June 23, 2006
Jack Woods, Dennis Muren, Mark McGee,
Starring: Skip Shimer, Barbara Hewitt, Frank Bonner, Robin Christopher, Jack Woods, Jim Phillips, Fritz Leiber, Patrick Burke, James Duron, Sharon Gray, Louis Clayton,
For anyone who has spent countless Sunday afternoons watching B-horror movies featuring the marvelous stop-motion animated creations by Ray Harryhausen on the Creature Double Feature, Equinox (1970) is a movie made for you. Quite simply, as Forrest J. Ackerman says in his introduction, it is a film made by teenagers, starring teenagers and for teenagers. Equinox was shot on a shoestring budget of only $6,500 and is a loving homage to stop-motion animated films like King Kong (1933) or those of Harryhausen. This film harkens back to the good ol’ days when you could catch classic (and not so classic) B horror films on television. In short, it is a comfort movie for the horror fan.
The filmmakers not only took inspiration from Kong and Harryhausen but from the genre fan’s bible at that time, Famous Monsters of Filmland edited by Ackerman. It was a periodical that celebrated classic horror movies and ran articles on amateur filmmaking. It was in these pages that the future filmmakers of Equinox not only fostered their love of these movies but also met and bonded. They eventually scraped together enough money to make their own movie, The Equinox…A Journey into the Supernatural. It was completed in 1967 and they shopped it around until finally producer Jack H. Harris (The Blob) liked it enough to buy it. He proceeded to shorten the title to Equinox and bring in Jack Woods to pad the length by approximately 11 minutes.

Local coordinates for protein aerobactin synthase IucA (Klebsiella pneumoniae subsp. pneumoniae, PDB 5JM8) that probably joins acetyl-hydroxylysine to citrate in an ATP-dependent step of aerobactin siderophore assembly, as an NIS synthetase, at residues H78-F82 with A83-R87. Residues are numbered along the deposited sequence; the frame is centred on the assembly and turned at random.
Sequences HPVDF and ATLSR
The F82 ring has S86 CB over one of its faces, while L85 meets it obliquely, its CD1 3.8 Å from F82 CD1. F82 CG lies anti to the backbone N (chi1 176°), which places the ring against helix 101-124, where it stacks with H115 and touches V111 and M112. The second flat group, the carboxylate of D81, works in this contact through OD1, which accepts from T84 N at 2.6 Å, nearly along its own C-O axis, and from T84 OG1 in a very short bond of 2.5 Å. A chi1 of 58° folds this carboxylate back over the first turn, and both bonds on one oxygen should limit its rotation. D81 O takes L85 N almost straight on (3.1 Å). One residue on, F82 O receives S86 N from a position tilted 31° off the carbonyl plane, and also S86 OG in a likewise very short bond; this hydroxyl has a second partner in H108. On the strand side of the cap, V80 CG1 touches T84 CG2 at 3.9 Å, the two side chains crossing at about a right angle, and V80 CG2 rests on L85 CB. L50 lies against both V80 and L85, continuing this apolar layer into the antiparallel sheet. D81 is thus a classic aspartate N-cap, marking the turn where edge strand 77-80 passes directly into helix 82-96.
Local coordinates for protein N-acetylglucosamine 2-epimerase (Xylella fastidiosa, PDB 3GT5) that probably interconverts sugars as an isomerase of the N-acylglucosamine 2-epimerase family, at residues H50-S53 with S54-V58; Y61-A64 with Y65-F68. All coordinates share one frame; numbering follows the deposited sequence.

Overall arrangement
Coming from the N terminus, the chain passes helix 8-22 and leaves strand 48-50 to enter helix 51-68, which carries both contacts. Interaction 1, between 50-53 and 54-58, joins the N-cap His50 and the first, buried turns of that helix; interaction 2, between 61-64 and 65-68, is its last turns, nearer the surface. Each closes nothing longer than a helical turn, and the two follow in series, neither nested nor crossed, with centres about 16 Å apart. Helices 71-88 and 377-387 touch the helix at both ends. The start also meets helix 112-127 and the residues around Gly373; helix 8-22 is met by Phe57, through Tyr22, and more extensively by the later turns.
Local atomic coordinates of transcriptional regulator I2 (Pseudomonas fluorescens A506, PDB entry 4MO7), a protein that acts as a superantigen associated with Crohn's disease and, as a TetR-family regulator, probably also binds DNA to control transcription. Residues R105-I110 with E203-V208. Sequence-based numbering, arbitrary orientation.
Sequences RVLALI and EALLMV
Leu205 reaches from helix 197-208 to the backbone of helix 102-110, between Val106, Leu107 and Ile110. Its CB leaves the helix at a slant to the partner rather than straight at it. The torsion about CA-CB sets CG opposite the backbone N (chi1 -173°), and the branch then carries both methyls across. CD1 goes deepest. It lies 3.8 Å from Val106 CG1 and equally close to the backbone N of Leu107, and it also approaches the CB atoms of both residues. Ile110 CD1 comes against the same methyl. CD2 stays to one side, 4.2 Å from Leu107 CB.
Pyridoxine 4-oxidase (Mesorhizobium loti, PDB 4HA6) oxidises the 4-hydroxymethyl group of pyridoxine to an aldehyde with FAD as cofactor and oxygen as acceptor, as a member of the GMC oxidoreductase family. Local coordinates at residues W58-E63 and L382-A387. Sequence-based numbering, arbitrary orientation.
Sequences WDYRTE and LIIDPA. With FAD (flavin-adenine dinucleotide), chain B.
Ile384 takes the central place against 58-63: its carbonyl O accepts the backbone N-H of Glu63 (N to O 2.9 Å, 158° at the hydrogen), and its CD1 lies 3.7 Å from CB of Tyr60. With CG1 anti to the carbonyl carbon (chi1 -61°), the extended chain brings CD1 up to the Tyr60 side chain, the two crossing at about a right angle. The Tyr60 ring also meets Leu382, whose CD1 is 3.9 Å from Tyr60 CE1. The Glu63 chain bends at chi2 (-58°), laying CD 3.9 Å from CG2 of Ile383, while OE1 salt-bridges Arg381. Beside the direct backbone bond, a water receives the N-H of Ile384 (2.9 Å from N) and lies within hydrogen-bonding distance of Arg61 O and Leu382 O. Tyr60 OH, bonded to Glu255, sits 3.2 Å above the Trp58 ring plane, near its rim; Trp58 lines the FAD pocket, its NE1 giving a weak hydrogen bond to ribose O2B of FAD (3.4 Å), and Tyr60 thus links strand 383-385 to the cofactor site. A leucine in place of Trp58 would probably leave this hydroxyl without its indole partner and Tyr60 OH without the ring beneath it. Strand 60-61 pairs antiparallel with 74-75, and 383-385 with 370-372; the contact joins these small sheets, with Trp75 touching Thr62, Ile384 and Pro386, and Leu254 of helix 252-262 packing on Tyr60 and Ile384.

David Fielding (Shimer) is a catatonic teen after finding his girlfriend dead in the woods and then chased by something horrible. A year later, a reporter (Phillips) triggers something in the boy that causes him to respond in a murderous rage. The film flashes back to how this all happened with David and his three friends searching for Professor Watermann (Leiber). They find out that he’s missing and his cabin in the woods destroyed. Nearby, they uncover strange footprints from some odd creature which leads them to a cave where they find a creepy old man (Clayton) who cackles incessantly. He gives them an old book written in some ancient language (one wonders if Sam Raimi and his buddies were fans of this movie as it is very reminiscent of the book in The Evil Dead films).
The teens run afoul of a creepy sheriff by the exotic name of Asmodeus (Woods) who looks and acts a little like the infamous zombie at the beginning of Night of the Living Dead (1968). Our heroes open the book and unknowingly release some kind of unearthly creature which they end up confronting. The book opens a portal to another world that co-exists with our own and it is up to the teens to close it again.
The stop-motion animation is pretty good considering the non-existent budget. Equinox has that feel of a movie that was made by a bunch of friends on weekends. It is not the primitive, Harryhausen-esque creatures that are scary but the inspired performances of the old man in the cave and Asmodeus who are very unsettling in their own unique way.